And had there been a conviction in this case, based on what I had seen so far, I would have granted a motion for a new trial under 23.110. 18. So I am going to grant Mr. Fusner’s request for new counsel. I believe it is a choice that he has knowingly and intelligently made and he understands that it’s a waiver of his rights. Alternatively, I would find that they are based on my observation of the conduct of the trial manifest necessity. I believe that the performance was below what any reasonable person could expect in a murder trial. So, I’m going to grant the motion for a new trial. And I must say that just this morning, as I said, when all else is going on in this courtroom, I received a motion from an investigator in this case who attached an e-mail in this case from Mr. Jackson to investigate a defense witness.  I, quite frankly, don’t know what to do with this because it contains an allegation by the investigator about what Mr. Jackson was asking investigator to do in this case. So that’s where we are. And I’ll fill out what to do about this case. But it just seems to me that based on my observations and as I said, not just the fact that defense counsel had not tried a felony case before, it was his first murder trial.

And I think, as I said, it became readily apparent that the performance was not up to par under any reasonable standard of competence under the Sixth Amendment. So, I’m going to grant the motion. We’ll set this over. Do you want to retain a lawyer, another lawyer or do you want me to appoint you another lawyer?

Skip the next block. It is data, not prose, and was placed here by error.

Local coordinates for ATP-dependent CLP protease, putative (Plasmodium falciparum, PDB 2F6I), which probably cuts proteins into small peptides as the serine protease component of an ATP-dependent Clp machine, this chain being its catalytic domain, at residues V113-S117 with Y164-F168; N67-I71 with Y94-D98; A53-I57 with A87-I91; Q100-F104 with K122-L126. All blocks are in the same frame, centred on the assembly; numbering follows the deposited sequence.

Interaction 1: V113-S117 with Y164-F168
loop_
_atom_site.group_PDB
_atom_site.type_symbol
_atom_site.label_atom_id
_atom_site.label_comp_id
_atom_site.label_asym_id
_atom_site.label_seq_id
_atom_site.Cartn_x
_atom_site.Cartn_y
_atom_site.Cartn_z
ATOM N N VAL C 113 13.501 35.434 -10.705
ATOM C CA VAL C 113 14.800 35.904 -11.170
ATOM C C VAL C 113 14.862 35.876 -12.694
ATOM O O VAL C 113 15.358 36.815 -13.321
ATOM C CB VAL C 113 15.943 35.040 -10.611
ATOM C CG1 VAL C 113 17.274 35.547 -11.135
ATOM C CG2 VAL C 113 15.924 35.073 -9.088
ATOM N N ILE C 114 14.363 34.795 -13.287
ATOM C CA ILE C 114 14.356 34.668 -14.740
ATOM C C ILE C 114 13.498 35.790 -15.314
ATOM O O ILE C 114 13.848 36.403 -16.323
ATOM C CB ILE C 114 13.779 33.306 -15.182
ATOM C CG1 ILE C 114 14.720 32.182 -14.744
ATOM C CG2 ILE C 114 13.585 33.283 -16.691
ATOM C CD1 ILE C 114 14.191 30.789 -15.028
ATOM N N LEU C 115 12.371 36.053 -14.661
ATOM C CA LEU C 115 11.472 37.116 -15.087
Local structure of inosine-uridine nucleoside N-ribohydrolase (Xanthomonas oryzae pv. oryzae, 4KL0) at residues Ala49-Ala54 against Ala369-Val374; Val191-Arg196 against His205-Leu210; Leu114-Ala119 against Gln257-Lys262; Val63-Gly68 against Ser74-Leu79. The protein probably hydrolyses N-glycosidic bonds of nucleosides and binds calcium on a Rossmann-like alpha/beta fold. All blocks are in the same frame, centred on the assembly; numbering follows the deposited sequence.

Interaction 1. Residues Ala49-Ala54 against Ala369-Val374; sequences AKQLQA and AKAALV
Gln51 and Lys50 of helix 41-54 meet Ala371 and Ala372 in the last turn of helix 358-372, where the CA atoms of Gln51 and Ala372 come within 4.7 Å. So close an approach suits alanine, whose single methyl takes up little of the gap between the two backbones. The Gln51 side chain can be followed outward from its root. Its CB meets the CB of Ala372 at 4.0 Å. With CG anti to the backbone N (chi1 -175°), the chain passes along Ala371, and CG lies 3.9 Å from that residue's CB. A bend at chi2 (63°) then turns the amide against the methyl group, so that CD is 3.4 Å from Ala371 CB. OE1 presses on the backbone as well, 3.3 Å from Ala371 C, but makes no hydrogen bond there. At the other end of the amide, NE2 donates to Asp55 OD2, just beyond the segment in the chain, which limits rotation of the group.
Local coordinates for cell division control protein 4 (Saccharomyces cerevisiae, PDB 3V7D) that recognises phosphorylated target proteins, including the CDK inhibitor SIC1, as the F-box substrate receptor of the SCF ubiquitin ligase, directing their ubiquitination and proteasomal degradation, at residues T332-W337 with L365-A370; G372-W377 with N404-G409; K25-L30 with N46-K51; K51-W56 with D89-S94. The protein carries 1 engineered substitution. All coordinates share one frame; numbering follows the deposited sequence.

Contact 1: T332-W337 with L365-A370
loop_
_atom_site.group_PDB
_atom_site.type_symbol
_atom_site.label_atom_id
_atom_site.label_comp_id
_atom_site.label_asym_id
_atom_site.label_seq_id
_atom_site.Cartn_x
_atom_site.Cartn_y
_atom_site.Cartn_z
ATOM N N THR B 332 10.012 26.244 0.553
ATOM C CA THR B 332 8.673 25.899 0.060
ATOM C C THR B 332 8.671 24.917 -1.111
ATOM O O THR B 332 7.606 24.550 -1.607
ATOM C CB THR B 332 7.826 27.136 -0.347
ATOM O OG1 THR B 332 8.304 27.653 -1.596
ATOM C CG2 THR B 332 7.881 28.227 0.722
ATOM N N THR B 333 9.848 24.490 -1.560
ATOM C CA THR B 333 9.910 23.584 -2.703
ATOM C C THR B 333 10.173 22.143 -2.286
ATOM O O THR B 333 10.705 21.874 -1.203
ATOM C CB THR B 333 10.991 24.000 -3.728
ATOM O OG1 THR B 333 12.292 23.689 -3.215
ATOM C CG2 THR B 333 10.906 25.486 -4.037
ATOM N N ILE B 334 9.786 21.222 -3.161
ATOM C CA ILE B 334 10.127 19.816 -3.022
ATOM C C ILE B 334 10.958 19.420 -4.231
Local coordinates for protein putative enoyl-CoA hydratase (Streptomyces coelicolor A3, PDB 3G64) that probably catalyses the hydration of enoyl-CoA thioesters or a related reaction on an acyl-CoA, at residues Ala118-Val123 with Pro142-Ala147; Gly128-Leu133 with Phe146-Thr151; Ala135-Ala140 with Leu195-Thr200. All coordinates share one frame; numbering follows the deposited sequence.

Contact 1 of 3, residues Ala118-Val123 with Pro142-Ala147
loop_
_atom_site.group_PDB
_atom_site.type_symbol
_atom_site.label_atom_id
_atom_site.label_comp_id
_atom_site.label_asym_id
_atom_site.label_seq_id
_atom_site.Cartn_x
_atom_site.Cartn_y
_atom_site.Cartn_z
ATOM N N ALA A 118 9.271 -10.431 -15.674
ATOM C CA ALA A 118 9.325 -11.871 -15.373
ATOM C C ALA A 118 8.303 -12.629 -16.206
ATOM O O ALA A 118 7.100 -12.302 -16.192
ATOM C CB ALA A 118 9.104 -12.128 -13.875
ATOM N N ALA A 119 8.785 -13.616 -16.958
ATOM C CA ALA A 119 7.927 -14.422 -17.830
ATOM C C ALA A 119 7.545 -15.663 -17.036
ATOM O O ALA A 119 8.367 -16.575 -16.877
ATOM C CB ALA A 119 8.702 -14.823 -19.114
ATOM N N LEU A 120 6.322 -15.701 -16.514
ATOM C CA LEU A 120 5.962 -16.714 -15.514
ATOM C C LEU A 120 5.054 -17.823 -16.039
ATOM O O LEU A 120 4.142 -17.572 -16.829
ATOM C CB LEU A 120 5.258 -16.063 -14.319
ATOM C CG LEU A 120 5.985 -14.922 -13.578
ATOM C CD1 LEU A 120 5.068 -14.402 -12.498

Fusner: “I don’t understand the question.”

Judge Karl: “If you cannot afford a lawyer, I will appoint you a lawyer.”

Fusner:  “Okay”.

Judge Karl: “There are some good, competent lawyers who have tried these cases before.”

Fusner: “Yeah. I would like you to do that.”

Judge Karl: “Okay. So, what I’m going to do is, I’m going to have you come back next Friday, and I’ll appoint a lawyer, and in meantime, they will get an opportunity to go over and see you at the jail.”

Fusner: “Okay.”

Judge Karl: “All right.”

Clerk of the Court: “That completes our matters before the Court, your Honor. May I be excused?”

Judge Karl: “Yes.”

Clerk: “Thank you.”

Judge Karl: “You might want to take a look at this pleading.”

Clerk: “I was going to ask, but I don’t know if I have what I need.”

Judge Karl: “Check with Mr. Fairweather and Mr. Jackson.”

Clerk: “May we have copies?”

Judge Karl: “I don’t know what to do with it. I don’t know whether you should see it or not.”

Clerk: “Okay. Well, I’ll accept your decision.”

Judge Karl: “I have an e-mail from you to the investigator, Mr. Jackson You may want to look at it as it raises ethical issues. That’s my only copy.”

Dibs Jackson: “Your Honor, I was just going to look at it and then bring it back. Is that something you wanted to discuss?”

Judge Karl: No. “But you might want to discuss it with someone else.”

Clerk: “Your Honor, was that filed in court?”

Judge Karl: “I don’t know. It was delivered to Judge Leibovitz this morning. She sent it over to me because this case was originally her case.”

(The proceedings adjourned at 9:55 a.m.)